Ben sees himself and Jamie as the muscle of the crew, and is very protective of Polly and the Doctor. His desperation when Polly is kidnapped by Zaroff is tangibly played by Craze. His sincerity and loyalty mark him out as one of the series’ best companions, but he’s not without his rougher edges. He’s lovingly irreverent to the Doctor: ‘Blimey, look at him. He ain’t normal, is he?’ He’s also cheeky to Jamie, pointing at his kilt and suggesting that he ‘might be mistaken for a bird’. And he’s less than eloquent, when needing a translator and turning to his oldest companion with the words ‘Polly, you speak foreign…’
Polly does indeed ‘speak foreign’ – three kinds in fact: French, German and Spanish. We also learn that she’s very keen to return to Chelsea 1966. Given the tortures she’ll endure in this story, who could blame her? By the end of the tale – having endured injections and harassment that even hardy Antipodeans balked at – she is practically hysterical as the caves are flooded. Interestingly, it is Jamie – not Ben – that helps her through this ordeal…
[pullquote align=”right”]It’s still early days for the ‘second Doctor’, but Troughton’s performance is busy and rich, making you wonder how manic his work in the previous two stories must be.
The new (perhaps more superficial) aspects of his character are at the fore; this is still the fey pixie-child Doctor that will soon be replaced by an avuncular figure, for ever groping bits of Jamie.[/pullquote]It’s still early days for the ‘second Doctor’, but Troughton’s performance is busy and rich, making you wonder how manic his work in the previous two stories must be. The new (perhaps more superficial) aspects of his character are at the fore; this is still the fey pixie-child Doctor that will soon be replaced by an avuncular figure, for ever groping bits of Jamie.
Here though, he’s often a little boy, hoping to encounter prehistoric monsters, playing his recorder or fetishizing costumes and hats. He may wear his stovepipe for the last time, but he still manages to dress up as a guard – whose hat he adores – and also dons a sou’wester which allows him to spend a quarter of the second episode looking like a comedy fisherman. From here he dives giddily into ceremonial robes and the most outrageous bit of headgear you’ll ever see him in. ‘How do I look?’ he asks. ‘I would like a hat like that’, indeed. However, his most revealing bit of extra-curricular cosplay comes in the third episode’s market place sequence. In a groovy headscarf and Ray-Bans, with bells on his wrists, it becomes quite clear that this is the first contemporary Doctor to hit our screens. It’s 1967 and this new Doctor looks like a refugee from Greenwich Village or the Haight – he even has a tambourine for Dylan’s sake!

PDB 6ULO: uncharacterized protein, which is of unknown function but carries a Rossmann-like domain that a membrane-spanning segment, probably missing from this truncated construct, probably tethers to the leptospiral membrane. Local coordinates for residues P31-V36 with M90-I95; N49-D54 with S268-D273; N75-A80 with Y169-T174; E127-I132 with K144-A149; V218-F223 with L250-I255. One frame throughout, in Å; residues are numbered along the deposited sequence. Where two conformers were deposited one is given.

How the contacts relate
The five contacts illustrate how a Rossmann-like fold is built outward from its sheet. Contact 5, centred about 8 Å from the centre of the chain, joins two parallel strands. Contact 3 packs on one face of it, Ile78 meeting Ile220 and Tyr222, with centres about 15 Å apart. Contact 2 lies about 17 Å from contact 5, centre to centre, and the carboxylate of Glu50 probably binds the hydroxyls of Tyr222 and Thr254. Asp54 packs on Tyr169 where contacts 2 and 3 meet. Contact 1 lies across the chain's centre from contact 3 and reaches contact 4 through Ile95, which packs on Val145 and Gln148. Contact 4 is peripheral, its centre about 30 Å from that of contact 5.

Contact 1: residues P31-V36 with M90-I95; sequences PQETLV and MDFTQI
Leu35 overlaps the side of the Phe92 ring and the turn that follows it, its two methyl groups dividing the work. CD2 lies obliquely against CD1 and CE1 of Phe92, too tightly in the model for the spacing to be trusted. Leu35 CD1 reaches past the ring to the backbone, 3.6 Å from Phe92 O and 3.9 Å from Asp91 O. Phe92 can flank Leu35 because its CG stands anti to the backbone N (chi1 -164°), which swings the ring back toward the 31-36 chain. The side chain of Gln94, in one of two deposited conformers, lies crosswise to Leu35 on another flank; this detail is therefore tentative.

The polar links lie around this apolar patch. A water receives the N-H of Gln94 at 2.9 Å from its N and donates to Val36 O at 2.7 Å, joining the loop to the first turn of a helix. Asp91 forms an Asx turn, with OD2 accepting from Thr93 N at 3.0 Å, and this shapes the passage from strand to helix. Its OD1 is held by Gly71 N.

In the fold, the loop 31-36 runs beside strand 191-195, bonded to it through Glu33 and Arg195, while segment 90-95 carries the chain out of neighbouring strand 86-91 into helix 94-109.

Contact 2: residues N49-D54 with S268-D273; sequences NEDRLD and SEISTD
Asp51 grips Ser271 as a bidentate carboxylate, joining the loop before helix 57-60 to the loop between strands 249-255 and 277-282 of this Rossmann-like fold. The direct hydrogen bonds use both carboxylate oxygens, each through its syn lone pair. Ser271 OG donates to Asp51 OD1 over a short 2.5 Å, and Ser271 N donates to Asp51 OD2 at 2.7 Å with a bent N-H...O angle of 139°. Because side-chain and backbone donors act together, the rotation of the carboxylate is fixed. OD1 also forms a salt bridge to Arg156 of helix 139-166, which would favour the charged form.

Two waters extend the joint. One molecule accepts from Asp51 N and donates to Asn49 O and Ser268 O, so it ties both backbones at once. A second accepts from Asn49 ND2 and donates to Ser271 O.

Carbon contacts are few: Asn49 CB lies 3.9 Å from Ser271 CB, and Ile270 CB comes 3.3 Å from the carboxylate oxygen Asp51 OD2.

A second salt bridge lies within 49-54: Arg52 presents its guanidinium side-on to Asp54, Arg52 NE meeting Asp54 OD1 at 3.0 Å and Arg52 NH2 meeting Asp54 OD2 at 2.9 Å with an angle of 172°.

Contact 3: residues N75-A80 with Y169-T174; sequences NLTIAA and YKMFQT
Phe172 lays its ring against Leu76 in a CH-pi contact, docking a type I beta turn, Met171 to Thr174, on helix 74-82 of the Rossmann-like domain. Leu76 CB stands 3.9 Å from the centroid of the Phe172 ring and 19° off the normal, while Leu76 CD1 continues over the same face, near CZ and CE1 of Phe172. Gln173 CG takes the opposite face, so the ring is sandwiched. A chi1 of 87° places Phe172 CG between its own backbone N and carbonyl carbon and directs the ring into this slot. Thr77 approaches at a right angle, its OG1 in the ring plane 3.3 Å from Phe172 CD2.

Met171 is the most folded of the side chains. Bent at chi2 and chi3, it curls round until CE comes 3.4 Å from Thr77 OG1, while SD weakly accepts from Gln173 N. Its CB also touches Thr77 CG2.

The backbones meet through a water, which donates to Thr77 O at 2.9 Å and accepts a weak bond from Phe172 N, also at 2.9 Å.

While he still channels something of the previous Doctor – eyes darting all over the place assessing the strengths and weaknesses of his foes – comedy and capers are ever-present now. He knocks at his head like it’s a door and looks to see if anyone’s home in order to demonstrate how barmy Zaroff is. When the companions leave the Compression Chamber, he says, ‘Women and children last’. In arch response, Ben and Jamie leave first. Another lovely in-joke comes just as Polly is to undergo the fish person operation; the Doctor’s first plan of action is to disconnect the power supply – the basic but radical solution he employed to somewhat anti-climactic effect at the end of his first story.
This new incarnation is not infallible. He assumes he’s been captured by troglodytes, which is wide of the mark, and that the bracelet Polly finds is ‘Aztec’, when it’s actually a souvenir of the 1968 Mexico Olympics. Close, perhaps, to one who has all of time and space to choose from, but still no cigar. When Ben asks him if he knows what he’s doing, he says that of course he doesn’t but there’s no rule against trying. When Ramo (Tom Watson) asks why he should trust him, he replies with sincerity: ‘That’s a very good question. I wish I could think of a good answer.’ Ultimately he convinces with actions not words.
In the end, the Doctor solves Atlantis’ woes by instigating industrial action and using Sean’s ‘gift of the gab’ to convince the food-farming fish people to go on strike. He then halts Zaroff’s plans by flooding the already diminished kingdom and leaves, having shocked a complacent, superstitious, immoral society into a new way of living and caring (not that he adequately checks on the success or otherwise of his endeavours).
The Underwater Menace is, on the surface, cartoon, comic strip Doctor Who; very b-movie, full of chases and faces full of pepper, but there are dark undercurrents. Zaroff’s unfairly maligned ‘Nothing in the world can stop me now’ (and I’m not going to denigrate Furst’s native accent by writing that phonetically) might appear silly or funny, but for the fact that the funny silly man in question has just plunged a spear into another man’s guts, shot a man and overseen the execution of two others. But this fusion of silliness and seriousness – dare I suggest black comedy? – provides the series with a blast of psychedelic pop colour that is a step forward from, say, The War Machines’ “Rubber Soul”, sending us off into “Revolver” territory.
The Power of the Daleks and The Highlanders are great stories, but here we touch base with the kind of white heat/psychedelic thinking we last saw in the closing moments of The Tenth Planet, and it’s beautifully refreshing.